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Today's Stichomancy for Clint Eastwood

The first excerpt represents the element of Air. It speaks of mental influences and the process of thought, and is drawn from Master and Man by Leo Tolstoy:

spending all his clothes on drink he became turbulent and quarrelsome. Vasili Andreevich himself had turned him away several times, but had afterwards taken him back again--valuing his honesty, his kindness to animals, and especially his cheapness. Vasili Andreevich did not pay Nikita the eighty rubles a year such a man was worth, but only about forty, which he gave him haphazard, in small sums, and even that mostly not in cash but in goods from his own shop and at high prices.

Nikita's wife Martha, who had once been a handsome vigorous woman, managed the homestead with the help of her son and two daughters, and did not urge Nikita to live at home: first

Master and Man
The second excerpt represents the element of Fire. It speaks of emotional influences and base passions, and is drawn from Caesar's Commentaries in Latin by Julius Caesar:

Britanniae anteponendas iudicabat, magnum iis numerum obsidum imperat.

Quibus adductis eos in fidem recipit. Navibus circiter LXXX onerariis coactis contractisque, quot satis esse ad duas transportandas legiones existimabat, quod praeterea navium longarum habebat quaestori, legatis praefectisque distribuit. Huc accedebant XVIII onerariae naves, quae ex eo loco a milibus passuum VIII vento tenebantur quo minus in eundem portum venire possent: has equitibus tribuit. Reliquum exercitum Q. Titurio Sabino et L. Aurunculeio Cottae legatis in Menapios atque in eos pagos Morinorum a quibus ad eum legati non venerant ducendum dedit.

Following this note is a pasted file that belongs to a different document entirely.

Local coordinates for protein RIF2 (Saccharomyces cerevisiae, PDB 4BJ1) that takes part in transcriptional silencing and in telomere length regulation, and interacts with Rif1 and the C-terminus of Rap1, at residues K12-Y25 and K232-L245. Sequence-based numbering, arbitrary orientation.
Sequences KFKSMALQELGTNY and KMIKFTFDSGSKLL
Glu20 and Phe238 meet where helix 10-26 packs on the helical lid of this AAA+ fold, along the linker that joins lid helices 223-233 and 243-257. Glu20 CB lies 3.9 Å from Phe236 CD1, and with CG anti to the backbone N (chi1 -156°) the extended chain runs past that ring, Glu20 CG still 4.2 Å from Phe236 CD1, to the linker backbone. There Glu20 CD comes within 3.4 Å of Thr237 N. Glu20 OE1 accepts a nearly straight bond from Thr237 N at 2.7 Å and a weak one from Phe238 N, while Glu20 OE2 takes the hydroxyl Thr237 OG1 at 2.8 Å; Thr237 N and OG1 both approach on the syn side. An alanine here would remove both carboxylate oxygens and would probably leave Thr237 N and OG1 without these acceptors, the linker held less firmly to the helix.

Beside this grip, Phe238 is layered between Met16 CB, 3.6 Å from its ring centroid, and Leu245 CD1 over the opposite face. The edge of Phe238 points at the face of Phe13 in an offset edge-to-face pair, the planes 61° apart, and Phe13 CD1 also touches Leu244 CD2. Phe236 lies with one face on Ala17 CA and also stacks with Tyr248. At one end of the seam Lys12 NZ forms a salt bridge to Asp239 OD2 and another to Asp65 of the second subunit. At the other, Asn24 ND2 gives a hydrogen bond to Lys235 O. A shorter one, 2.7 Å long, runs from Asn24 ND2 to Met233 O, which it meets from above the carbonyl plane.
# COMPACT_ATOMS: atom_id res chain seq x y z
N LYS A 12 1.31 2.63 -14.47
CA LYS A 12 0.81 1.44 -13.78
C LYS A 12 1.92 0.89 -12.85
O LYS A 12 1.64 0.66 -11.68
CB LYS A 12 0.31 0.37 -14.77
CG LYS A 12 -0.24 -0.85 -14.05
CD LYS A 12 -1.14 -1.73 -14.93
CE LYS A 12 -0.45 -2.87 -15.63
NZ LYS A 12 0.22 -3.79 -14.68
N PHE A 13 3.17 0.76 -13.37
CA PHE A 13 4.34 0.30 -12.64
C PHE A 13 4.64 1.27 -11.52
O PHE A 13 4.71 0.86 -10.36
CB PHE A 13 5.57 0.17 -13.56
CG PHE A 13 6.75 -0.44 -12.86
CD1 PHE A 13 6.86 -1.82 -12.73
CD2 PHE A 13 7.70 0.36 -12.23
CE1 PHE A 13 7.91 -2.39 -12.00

P. Sulpicium Rufum legatum cum eo praesidio quod satis esse arbitrabatur portum tenere iussit.

The third excerpt represents the element of Water. It speaks of pure spiritual influences and feelings of love, and is drawn from Gulliver's Travels by Jonathan Swift:

mortals till about thirty years old; after which, by degrees, they grew melancholy and dejected, increasing in both till they came to fourscore. This he learned from their own confession: for otherwise, there not being above two or three of that species born in an age, they were too few to form a general observation by. When they came to fourscore years, which is reckoned the extremity of living in this country, they had not only all the follies and infirmities of other old men, but many more which arose from the dreadful prospect of never dying. They were not only opinionative, peevish, covetous, morose, vain, talkative, but incapable of friendship, and dead to all natural affection,

Gulliver's Travels
The fourth excerpt represents the element of Earth. It speaks of physical influences and the impact of the unseen on the visible world, and is drawn from Cromwell by William Shakespeare:

Thou art a man differing from vulgar form, And by how much thy spirit is ranked bove these In rules of Art, by so much it shines brighter By travel whose observance pleads his merit, In a most learned, yet unaffecting spirit, Good Cromwell, cast an eye of fair regard Bout all my house, and what this ruder flesh, Through ignorance, or wine, do miscreate, Salve thou with courtesy: if welcome want, Full bowls and ample banquets will seem scant.